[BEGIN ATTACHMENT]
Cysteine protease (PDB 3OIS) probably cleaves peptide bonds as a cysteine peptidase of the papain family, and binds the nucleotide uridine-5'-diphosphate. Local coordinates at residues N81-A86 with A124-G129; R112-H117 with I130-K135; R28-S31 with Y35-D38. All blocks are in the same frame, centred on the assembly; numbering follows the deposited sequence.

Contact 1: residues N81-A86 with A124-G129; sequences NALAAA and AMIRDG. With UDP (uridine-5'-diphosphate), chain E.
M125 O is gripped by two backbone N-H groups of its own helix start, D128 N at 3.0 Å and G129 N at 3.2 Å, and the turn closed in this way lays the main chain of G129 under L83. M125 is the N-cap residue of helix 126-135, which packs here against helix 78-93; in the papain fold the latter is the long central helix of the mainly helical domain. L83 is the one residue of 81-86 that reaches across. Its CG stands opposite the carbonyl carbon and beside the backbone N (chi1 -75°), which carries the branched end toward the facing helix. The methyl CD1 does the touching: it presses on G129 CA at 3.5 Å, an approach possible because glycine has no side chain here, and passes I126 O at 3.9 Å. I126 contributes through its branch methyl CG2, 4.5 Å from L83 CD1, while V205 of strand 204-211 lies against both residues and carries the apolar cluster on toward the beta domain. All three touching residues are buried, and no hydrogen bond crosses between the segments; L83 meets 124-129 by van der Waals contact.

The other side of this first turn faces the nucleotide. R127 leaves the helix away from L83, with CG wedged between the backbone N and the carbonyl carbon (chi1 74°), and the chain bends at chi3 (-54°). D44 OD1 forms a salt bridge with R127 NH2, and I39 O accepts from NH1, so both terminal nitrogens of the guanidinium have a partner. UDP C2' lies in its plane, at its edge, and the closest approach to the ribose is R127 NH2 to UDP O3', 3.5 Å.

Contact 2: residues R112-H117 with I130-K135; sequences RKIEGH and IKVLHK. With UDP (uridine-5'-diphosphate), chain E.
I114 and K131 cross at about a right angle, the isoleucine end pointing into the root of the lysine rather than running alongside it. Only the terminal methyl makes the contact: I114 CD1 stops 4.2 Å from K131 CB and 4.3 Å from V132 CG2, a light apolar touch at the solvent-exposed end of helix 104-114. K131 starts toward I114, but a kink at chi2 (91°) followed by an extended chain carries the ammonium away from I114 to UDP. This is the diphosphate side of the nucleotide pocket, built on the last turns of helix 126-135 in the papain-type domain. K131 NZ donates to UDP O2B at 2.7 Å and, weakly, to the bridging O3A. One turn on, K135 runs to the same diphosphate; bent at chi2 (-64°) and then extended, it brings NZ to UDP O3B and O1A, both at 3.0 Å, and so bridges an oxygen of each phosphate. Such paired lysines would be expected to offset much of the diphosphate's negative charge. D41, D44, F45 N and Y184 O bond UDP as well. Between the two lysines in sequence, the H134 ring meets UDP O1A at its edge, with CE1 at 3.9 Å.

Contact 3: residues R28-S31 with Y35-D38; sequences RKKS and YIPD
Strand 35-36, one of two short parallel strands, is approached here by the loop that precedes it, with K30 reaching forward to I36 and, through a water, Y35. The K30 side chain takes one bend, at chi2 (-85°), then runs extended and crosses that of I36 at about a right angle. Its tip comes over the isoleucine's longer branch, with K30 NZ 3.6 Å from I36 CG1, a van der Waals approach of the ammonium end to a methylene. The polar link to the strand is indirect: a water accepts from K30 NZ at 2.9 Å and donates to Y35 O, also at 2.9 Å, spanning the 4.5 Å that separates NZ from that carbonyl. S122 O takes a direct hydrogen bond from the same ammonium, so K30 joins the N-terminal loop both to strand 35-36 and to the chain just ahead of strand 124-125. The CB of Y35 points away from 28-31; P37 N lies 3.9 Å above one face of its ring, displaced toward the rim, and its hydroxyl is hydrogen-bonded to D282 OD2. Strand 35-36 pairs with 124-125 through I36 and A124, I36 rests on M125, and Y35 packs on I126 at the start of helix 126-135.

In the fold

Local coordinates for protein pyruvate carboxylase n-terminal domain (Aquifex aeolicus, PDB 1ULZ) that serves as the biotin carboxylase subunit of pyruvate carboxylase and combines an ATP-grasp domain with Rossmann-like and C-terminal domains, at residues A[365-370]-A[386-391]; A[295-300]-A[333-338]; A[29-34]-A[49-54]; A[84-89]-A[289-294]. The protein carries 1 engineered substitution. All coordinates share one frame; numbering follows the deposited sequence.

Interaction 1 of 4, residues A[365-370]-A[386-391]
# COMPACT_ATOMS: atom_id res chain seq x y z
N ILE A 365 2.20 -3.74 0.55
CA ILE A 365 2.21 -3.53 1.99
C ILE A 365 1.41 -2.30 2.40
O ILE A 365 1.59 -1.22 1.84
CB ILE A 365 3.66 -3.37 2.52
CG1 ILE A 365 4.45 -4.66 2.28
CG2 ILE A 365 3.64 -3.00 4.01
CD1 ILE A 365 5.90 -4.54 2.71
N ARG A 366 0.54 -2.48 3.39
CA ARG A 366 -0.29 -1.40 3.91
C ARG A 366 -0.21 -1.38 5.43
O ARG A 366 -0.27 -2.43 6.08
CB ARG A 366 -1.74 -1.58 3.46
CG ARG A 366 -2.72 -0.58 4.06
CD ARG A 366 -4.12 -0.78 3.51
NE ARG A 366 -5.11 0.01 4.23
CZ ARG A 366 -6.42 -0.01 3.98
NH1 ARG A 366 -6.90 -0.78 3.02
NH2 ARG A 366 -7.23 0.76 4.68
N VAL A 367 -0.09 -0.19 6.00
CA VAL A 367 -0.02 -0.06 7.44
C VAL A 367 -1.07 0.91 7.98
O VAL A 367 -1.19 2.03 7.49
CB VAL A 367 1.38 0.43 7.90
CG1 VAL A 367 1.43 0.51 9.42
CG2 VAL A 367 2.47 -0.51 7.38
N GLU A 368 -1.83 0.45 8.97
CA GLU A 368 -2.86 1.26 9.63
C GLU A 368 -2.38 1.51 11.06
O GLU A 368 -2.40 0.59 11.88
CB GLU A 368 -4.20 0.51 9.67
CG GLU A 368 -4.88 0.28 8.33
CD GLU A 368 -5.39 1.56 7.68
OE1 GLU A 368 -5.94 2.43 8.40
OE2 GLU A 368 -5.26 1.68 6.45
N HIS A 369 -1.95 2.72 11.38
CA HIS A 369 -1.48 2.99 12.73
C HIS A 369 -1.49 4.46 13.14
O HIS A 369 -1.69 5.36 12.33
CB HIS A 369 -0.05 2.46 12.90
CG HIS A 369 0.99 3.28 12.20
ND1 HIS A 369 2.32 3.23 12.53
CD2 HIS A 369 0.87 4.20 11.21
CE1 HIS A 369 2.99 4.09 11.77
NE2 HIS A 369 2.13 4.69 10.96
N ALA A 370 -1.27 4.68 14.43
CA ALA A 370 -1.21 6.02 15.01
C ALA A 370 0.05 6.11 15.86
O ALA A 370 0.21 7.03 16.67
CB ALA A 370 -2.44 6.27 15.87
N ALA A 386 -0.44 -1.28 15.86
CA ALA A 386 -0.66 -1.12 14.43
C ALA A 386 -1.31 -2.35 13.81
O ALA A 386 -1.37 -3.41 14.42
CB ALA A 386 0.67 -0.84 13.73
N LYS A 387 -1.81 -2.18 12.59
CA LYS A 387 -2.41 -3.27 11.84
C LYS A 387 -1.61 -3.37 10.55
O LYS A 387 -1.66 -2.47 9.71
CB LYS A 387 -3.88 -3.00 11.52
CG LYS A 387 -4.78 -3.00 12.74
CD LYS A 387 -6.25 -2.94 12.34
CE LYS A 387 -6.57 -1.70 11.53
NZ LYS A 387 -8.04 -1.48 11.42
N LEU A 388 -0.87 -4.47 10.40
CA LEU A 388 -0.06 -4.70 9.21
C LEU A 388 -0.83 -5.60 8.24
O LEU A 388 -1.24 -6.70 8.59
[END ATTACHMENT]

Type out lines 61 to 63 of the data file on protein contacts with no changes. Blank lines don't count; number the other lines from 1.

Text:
O ALA A 370 0.21 7.03 16.67
CB ALA A 370 -2.44 6.27 15.87
N ALA A 386 -0.44 -1.28 15.86